Women’s services



Specializing Institutions

Women’s health services are dedicated to treating women’s unique biological and physiological needs. Obstetrics, gynecology and family planning are areas of focus in women’s health. Women’s services cover a wide range of services, from annual procedures like PAP tests, to mammograms, urinary tract care, menopause, birth plans and delivery. The leading causes of death in women are heart disease, cancer and stroke. Other major health conditions women suffer from are diabetes, Alzheimer’s disease and chronic lower respiratory diseases. Healthy lifestyle choices, such as eating healthy and physical activity, reduce women’s health risks.

Women can find a full continuum of mother and baby care at the South Texas Medical Center. Our institutions offer state-of-the-art labor and delivery rooms designed with women and children in mind. Additional women’s services available at our institutions include breast cancer diagnoses and treatment, pregnancy testing, mammograms and all the non-invasive procedures performed using daVinci Gynecologic Surgery systems. Robotically assisted gynecologic surgeries include, but are not limited to, the treatment for cervical and uterine cancer, uterine fibroids, endometriosis, uterine prolapse and menorrhaiga or excessive bleeding.

Institutions at the South Texas Medical Center offering women services take a family-centered approach to maternity care and offer a comprehensive range of obstetrical and gynecological services. Our institutions are also equipped with neonatal intensive care units to care for mothers experiencing special or high-risk deliveries.

Women’s Health Articles

  • CORRECTED-FDA approves ADHD drug Vyvanse for binge-eating disorder

    (Corrects to show disorder affects 2.8 million people, not 28 million, in fifth paragraph)

    By Toni Clarke

    WASHINGTON (Reuters) - The U.S. Food and Drug Administration on Friday approved the stimulant lisdexamfetamine (Vyvanse, Shire) to treat binge-eating disorder, the first product to be approved for the condition.

    Vyvanse is currently approved to treat attention deficit hyperactivity disorder (ADHD).

    Binge-eating disorder, characterized by repeated episodes of uncontrolled eating, accompanied by guilt and shame, affects roughly 2.8 million people in the United States, according to Shire.

    "Binge eating can cause serious health problems and difficulties with work, home, and social life," said Dr. Mitchell Mathis, director of the FDA's division of psychiatry products. "The approval of Vyvanse provides physicians and patients with an effective option to help curb episodes of binge eating."

    In clinical studies, patients taking Vyvanse were shown to have significantly fewer binge days per week than those taking a placebo.

    At the time of entry to the study, the average number of binge days per week was 4.79. At week 12, average binge days per week had fallen to less than one. Patients taking a placebo, by comparison, saw a reduction of little more than 2 days a week.

    Vyvanse is an amphetamine which, like other amphetamines, carries the potential for abuse and addiction. They also have been associated with increases in blood presssure and heart rate, sudden death, stroke, heart attack, insomnia and psychiatric side effects such as hallucinations and mania.

    The drug is not approved for weight loss.

  • CORRECTED-FDA approves ADHD drug Vyvanse for binge-eating disorder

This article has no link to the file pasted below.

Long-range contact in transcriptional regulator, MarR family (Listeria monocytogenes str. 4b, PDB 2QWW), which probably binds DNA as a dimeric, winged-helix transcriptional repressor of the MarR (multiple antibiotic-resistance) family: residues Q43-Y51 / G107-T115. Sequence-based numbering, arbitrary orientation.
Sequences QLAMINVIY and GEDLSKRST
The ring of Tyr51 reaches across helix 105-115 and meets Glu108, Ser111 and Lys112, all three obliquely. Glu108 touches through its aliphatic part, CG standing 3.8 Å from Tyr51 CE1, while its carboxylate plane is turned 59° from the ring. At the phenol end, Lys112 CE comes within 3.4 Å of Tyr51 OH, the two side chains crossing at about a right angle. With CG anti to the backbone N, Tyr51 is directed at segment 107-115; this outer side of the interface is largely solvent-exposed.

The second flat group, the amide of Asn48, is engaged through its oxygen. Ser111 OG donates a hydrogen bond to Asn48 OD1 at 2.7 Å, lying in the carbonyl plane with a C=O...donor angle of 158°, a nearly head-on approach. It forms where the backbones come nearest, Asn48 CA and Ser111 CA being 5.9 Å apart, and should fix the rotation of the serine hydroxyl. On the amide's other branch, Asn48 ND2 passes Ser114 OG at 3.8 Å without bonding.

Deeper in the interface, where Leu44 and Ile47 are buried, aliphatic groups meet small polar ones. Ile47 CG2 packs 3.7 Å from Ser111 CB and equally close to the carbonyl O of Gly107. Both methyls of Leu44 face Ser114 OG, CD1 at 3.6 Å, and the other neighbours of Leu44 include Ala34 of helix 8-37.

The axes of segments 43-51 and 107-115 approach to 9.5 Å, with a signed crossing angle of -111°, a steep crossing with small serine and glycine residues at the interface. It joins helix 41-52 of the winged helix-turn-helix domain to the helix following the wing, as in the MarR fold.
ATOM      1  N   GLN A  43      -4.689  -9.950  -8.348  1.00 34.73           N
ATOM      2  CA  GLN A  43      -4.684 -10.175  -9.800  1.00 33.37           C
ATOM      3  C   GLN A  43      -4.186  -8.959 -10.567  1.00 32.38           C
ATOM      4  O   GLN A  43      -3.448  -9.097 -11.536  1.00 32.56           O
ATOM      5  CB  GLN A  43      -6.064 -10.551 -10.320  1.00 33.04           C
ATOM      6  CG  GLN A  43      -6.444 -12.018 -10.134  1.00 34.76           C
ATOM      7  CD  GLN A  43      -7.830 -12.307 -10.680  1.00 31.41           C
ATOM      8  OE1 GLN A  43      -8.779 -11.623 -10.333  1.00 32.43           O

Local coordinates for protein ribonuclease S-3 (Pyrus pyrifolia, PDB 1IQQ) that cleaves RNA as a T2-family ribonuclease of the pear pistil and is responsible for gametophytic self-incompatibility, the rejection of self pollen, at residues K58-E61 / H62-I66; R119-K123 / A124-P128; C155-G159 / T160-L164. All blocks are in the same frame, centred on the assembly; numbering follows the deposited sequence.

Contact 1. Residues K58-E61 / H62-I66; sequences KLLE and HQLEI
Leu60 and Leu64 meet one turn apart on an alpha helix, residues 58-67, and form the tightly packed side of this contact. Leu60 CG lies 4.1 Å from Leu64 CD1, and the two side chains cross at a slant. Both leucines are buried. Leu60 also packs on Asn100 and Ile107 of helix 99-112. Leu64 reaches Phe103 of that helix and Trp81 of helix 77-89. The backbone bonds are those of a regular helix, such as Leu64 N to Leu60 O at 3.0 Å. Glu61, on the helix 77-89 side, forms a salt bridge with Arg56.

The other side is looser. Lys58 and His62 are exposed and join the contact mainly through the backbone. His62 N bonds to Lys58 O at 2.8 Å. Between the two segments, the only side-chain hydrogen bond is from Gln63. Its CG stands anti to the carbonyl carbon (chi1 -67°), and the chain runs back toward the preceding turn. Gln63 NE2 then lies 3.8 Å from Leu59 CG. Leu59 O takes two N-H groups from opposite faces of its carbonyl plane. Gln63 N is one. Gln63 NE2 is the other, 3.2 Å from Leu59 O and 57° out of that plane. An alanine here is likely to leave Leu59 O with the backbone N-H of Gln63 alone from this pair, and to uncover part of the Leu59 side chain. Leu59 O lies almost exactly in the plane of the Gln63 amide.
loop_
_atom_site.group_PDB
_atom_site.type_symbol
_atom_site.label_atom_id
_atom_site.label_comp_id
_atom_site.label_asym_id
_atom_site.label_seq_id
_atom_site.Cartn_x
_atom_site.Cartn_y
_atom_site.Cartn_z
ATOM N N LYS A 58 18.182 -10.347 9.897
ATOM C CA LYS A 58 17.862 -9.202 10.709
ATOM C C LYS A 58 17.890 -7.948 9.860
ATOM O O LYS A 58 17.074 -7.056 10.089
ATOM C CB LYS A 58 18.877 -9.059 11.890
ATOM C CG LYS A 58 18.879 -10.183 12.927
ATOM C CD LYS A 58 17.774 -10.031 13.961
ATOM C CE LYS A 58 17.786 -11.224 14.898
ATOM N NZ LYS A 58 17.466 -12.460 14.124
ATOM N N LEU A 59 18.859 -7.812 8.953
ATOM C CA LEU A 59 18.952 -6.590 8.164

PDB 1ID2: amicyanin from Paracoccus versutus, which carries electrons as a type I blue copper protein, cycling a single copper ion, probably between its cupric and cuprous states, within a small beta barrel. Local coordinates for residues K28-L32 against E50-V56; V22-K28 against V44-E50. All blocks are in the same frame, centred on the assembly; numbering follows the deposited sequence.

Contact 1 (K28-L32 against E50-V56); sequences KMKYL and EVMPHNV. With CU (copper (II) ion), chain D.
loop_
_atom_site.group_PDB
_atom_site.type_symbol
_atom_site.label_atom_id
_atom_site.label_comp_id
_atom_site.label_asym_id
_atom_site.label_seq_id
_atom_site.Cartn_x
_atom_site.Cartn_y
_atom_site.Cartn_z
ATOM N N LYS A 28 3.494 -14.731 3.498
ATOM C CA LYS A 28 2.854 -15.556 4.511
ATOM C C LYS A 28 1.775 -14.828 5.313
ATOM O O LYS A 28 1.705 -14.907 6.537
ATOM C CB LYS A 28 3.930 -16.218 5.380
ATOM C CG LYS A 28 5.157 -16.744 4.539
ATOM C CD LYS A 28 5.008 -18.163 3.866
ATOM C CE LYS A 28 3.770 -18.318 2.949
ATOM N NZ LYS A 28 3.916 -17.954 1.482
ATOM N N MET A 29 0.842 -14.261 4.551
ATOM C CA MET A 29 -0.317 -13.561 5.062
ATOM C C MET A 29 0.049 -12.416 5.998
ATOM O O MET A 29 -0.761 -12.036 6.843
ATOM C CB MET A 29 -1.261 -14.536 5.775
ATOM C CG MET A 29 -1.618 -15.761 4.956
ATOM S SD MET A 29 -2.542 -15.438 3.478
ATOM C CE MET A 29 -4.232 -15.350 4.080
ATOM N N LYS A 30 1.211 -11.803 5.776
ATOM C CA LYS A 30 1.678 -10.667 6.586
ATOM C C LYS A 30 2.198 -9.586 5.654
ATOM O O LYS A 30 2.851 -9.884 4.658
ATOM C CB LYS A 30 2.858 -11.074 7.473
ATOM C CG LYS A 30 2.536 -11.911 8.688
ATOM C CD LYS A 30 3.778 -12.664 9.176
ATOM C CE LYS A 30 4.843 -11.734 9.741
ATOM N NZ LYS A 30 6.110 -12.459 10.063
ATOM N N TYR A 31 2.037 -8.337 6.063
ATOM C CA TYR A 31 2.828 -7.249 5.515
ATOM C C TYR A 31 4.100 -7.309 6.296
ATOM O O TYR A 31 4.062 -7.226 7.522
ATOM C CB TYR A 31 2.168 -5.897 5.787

(Corrects to show disorder affects 2.8 million people, not 28 million, in fifth paragraph)

    By Toni Clarke

    WASHINGTON (Reuters) - The U.S. Food and Drug Administration on Friday approved the stimulant lisdexamfetamine (Vyvanse, Shire) to treat binge-eating disorder, the first product to be approved for the condition.

    Vyvanse is currently approved to treat attention deficit hyperactivity disorder (ADHD).

    Binge-eating disorder, characterized by repeated episodes of uncontrolled eating, accompanied by guilt and shame, affects roughly 2.8 million people in the United States, according to Shire.

    "Binge eating can cause serious health problems and difficulties with work, home, and social life," said Dr. Mitchell Mathis, director of the FDA's division of psychiatry products. "The approval of Vyvanse provides physicians and patients with an effective option to help curb episodes of binge eating."

    In clinical studies, patients taking Vyvanse were shown to have significantly fewer binge days per week than those taking a placebo.

    At the time of entry to the study, the average number of binge days per week was 4.79. At week 12, average binge days per week had fallen to less than one. Patients taking a placebo, by comparison, saw a reduction of little more than 2 days a week.

    Vyvanse is an amphetamine which, like other amphetamines, carries the potential for abuse and addiction. They also have been associated with increases in blood presssure and heart rate, sudden death, stroke, heart attack, insomnia and psychiatric side effects such as hallucinations and mania.

    The drug is not approved for weight loss.

  • POM Wonderful loses bid to tout health benefits in drink ads

    By Reuters Staff

    WASHINGTON (Reuters) - Pomegranate juice maker POM Wonderful cannot advertise that its pomegranate drinks treat or prevent heart disease or other ailments unless it has proof, a U.S. appeals court said Friday, upholding an order by the Federal Trade Commission.

    The U.S. Court of Appeals for the D.C. Circuit largely upheld a 2010 order by the Federal Trade Commission, which found that POM Wonderful's advertising was misleading in claiming its products would treat or reduce the risk of diseases ranging from heart disease to prostate cancer to erectile dysfunction.

    The advertisements that the FTC challenged appeared in Parade, Fitness and Prevention magazines, as well as online, and on product tags, the FTC said.

    "Many of those ads mischaracterized the scientific evidence concerning the health benefits of POM's products with regard to those diseases. The FTC Act proscribes - and the First Amendment does not protect - deceptive and misleading advertisements," the court said in its ruling.

    But the appeals court said the FTC went too far in requiring two human clinical trial studies to support any health claims in advertising, saying there was "inadequate justification" for that demand.

    POM said it was pleased with this portion of the decision.

    "We are grateful that the court substantially reduced the requirement that the FTC tried to enforce on us to conduct multiple double-blind, placebo-controlled studies," the company said in a statement.

    The FTC said the decision was a victory for consumers.